Islington accident victim attacks Boris Johnson over bike helmets

A WOMAN whose life was saved by a bicycle helmet has called for a law to make them mandatory.

In June 2009, Alex Doodle, 38, was horrifically injured in Islington Green when her bike collided with a pedestrian who wandered into the road without looking.

The impact knocked Ms Doodle unconscious, split her crash helmet and left her temporarily paralysed.

Seventeen months on she is still off work – but she knows things could have been even worse had she not been wearing a helmet.

The architecture graduate, who lives in Englefield Road, Islington, said: “This guy came from behind a lamppost and just stepped into the road in front of me. He was on his mobile phone and he just didn’t look.

“I slammed my brakes and my arm hit him. Apparently I flew three metres through the air and landed on the back of my head.

“When I came round I could not move my arms or my legs or my head for seven hours, but I just thank God I had a helmet on. It’s frustrating that it’s not the law because people’s lives could be saved, like mine was.

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“It’s just crazy. In other countries such as Canada it’s been the law for years.”

Ms Doodle has criticised the Mayor of London’s bicycle hire scheme for its lack of safety provision.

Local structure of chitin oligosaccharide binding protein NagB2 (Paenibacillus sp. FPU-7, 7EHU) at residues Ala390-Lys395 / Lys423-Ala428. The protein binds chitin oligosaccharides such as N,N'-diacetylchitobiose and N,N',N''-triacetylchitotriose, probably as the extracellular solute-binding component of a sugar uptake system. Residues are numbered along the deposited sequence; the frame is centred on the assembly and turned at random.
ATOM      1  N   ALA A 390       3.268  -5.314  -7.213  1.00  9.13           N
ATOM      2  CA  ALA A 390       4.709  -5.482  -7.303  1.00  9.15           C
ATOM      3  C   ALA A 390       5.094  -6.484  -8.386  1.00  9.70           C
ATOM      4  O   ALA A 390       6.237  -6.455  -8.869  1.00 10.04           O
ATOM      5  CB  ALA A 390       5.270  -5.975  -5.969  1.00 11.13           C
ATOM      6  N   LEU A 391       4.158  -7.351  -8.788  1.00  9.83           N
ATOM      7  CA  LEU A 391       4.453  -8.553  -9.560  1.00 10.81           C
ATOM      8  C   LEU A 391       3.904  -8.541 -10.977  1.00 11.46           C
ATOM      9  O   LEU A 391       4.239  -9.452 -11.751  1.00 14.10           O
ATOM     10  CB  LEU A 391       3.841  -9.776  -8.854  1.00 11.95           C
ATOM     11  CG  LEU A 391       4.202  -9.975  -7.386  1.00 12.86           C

“I’ve only seen one poster for the Mayor’s bikes with a person wearing a helmet and the bikes do not come with helmets,” she said.

But cycling groups remain unconvinced about the case for compulsory helmets. John Ackers, secretary of Islington Cyclists Action Group (ICAG), said: “There’s a divided view among our members. The counter argument to helmets is that drivers tend to think you’re not going to do anything rash and will get closer. Whereas, without one, motorists stay well away.”

Adrian Williams, an ICAG committee member, said: “We’re not convinced the statistical evidence shows they are any use for adults. The statistical evidence is poor that they are any use in saving lives.”


Ms Doodle believes her life was saved by a helmet – and she hopes her story will help other cyclists realise the risks they run.

Although she survived the incident, it has left her with life changing injuries.

She is in constant pain, suffers from severe headaches, and is awaiting neck surgery for prolapsed and bulging discs.

Her memory and motor skills have been affected – and the one-time successful furniture designer has not been able to work since.

She added: “I can’t draw any more. I have lost my fine motor-skills – I have a shake in my hand. And simple things like dressing and trying to wash my hair are really difficult.”